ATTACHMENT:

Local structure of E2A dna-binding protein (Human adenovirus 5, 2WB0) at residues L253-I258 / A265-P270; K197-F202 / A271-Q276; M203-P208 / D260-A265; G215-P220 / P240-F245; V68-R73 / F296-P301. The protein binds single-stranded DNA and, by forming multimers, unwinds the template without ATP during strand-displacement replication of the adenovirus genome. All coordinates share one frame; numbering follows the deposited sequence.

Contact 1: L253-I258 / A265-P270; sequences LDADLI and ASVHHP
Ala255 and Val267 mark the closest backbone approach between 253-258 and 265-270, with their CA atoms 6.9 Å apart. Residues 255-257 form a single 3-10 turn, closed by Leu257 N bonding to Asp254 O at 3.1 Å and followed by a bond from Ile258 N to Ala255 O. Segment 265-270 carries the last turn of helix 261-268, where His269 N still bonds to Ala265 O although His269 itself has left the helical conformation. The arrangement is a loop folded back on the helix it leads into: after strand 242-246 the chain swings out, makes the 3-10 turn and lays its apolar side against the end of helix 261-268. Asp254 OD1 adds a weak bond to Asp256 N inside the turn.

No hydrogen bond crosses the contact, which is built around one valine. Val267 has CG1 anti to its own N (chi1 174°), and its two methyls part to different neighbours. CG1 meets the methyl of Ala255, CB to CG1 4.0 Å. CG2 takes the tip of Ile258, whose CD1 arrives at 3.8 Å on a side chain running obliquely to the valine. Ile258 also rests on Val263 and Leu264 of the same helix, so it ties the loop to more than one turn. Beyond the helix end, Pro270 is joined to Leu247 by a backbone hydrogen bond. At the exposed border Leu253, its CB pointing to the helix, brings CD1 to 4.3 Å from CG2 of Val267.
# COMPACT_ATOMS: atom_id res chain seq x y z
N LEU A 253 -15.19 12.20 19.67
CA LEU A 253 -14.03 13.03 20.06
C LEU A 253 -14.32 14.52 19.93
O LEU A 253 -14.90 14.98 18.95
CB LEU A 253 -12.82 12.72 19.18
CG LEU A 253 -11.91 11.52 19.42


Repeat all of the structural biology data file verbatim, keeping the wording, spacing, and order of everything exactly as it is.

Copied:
Local structure of E2A dna-binding protein (Human adenovirus 5, 2WB0) at residues L253-I258 / A265-P270; K197-F202 / A271-Q276; M203-P208 / D260-A265; G215-P220 / P240-F245; V68-R73 / F296-P301. The protein binds single-stranded DNA and, by forming multimers, unwinds the template without ATP during strand-displacement replication of the adenovirus genome. All coordinates share one frame; numbering follows the deposited sequence.

Contact 1: L253-I258 / A265-P270; sequences LDADLI and ASVHHP
Ala255 and Val267 mark the closest backbone approach between 253-258 and 265-270, with their CA atoms 6.9 Å apart. Residues 255-257 form a single 3-10 turn, closed by Leu257 N bonding to Asp254 O at 3.1 Å and followed by a bond from Ile258 N to Ala255 O. Segment 265-270 carries the last turn of helix 261-268, where His269 N still bonds to Ala265 O although His269 itself has left the helical conformation. The arrangement is a loop folded back on the helix it leads into: after strand 242-246 the chain swings out, makes the 3-10 turn and lays its apolar side against the end of helix 261-268. Asp254 OD1 adds a weak bond to Asp256 N inside the turn.

No hydrogen bond crosses the contact, which is built around one valine. Val267 has CG1 anti to its own N (chi1 174°), and its two methyls part to different neighbours. CG1 meets the methyl of Ala255, CB to CG1 4.0 Å. CG2 takes the tip of Ile258, whose CD1 arrives at 3.8 Å on a side chain running obliquely to the valine. Ile258 also rests on Val263 and Leu264 of the same helix, so it ties the loop to more than one turn. Beyond the helix end, Pro270 is joined to Leu247 by a backbone hydrogen bond. At the exposed border Leu253, its CB pointing to the helix, brings CD1 to 4.3 Å from CG2 of Val267.
# COMPACT_ATOMS: atom_id res chain seq x y z
N LEU A 253 -15.19 12.20 19.67
CA LEU A 253 -14.03 13.03 20.06
C LEU A 253 -14.32 14.52 19.93
O LEU A 253 -14.90 14.98 18.95
CB LEU A 253 -12.82 12.72 19.18
CG LEU A 253 -11.91 11.52 19.42